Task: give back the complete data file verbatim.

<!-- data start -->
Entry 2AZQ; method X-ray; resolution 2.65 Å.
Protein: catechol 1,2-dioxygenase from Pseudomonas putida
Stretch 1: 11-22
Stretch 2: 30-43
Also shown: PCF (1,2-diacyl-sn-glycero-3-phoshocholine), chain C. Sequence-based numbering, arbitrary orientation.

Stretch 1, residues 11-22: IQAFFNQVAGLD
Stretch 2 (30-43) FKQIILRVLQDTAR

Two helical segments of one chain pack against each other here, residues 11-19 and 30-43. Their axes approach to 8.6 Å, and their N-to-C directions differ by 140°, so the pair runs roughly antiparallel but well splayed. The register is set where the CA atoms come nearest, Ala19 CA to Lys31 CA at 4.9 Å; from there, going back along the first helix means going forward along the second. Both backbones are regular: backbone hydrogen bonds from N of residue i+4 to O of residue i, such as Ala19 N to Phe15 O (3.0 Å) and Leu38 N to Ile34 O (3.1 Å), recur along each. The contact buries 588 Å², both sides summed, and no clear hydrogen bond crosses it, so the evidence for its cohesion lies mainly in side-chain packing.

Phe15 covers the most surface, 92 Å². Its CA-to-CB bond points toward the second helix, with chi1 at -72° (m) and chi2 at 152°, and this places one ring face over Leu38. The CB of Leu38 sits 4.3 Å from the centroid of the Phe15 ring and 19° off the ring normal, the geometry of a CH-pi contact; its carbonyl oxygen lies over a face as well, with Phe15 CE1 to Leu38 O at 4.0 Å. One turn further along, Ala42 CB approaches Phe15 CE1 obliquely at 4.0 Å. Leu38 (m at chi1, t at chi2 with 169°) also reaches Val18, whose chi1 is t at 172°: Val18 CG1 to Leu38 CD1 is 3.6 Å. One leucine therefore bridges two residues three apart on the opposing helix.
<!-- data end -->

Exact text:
Entry 2AZQ; method X-ray; resolution 2.65 Å.
Protein: catechol 1,2-dioxygenase from Pseudomonas putida
Stretch 1: 11-22
Stretch 2: 30-43
Also shown: PCF (1,2-diacyl-sn-glycero-3-phoshocholine), chain C. Sequence-based numbering, arbitrary orientation.

Stretch 1, residues 11-22: IQAFFNQVAGLD
Stretch 2 (30-43) FKQIILRVLQDTAR

Two helical segments of one chain pack against each other here, residues 11-19 and 30-43. Their axes approach to 8.6 Å, and their N-to-C directions differ by 140°, so the pair runs roughly antiparallel but well splayed. The register is set where the CA atoms come nearest, Ala19 CA to Lys31 CA at 4.9 Å; from there, going back along the first helix means going forward along the second. Both backbones are regular: backbone hydrogen bonds from N of residue i+4 to O of residue i, such as Ala19 N to Phe15 O (3.0 Å) and Leu38 N to Ile34 O (3.1 Å), recur along each. The contact buries 588 Å², both sides summed, and no clear hydrogen bond crosses it, so the evidence for its cohesion lies mainly in side-chain packing.

Phe15 covers the most surface, 92 Å². Its CA-to-CB bond points toward the second helix, with chi1 at -72° (m) and chi2 at 152°, and this places one ring face over Leu38. The CB of Leu38 sits 4.3 Å from the centroid of the Phe15 ring and 19° off the ring normal, the geometry of a CH-pi contact; its carbonyl oxygen lies over a face as well, with Phe15 CE1 to Leu38 O at 4.0 Å. One turn further along, Ala42 CB approaches Phe15 CE1 obliquely at 4.0 Å. Leu38 (m at chi1, t at chi2 with 169°) also reaches Val18, whose chi1 is t at 172°: Val18 CG1 to Leu38 CD1 is 3.6 Å. One leucine therefore bridges two residues three apart on the opposing helix.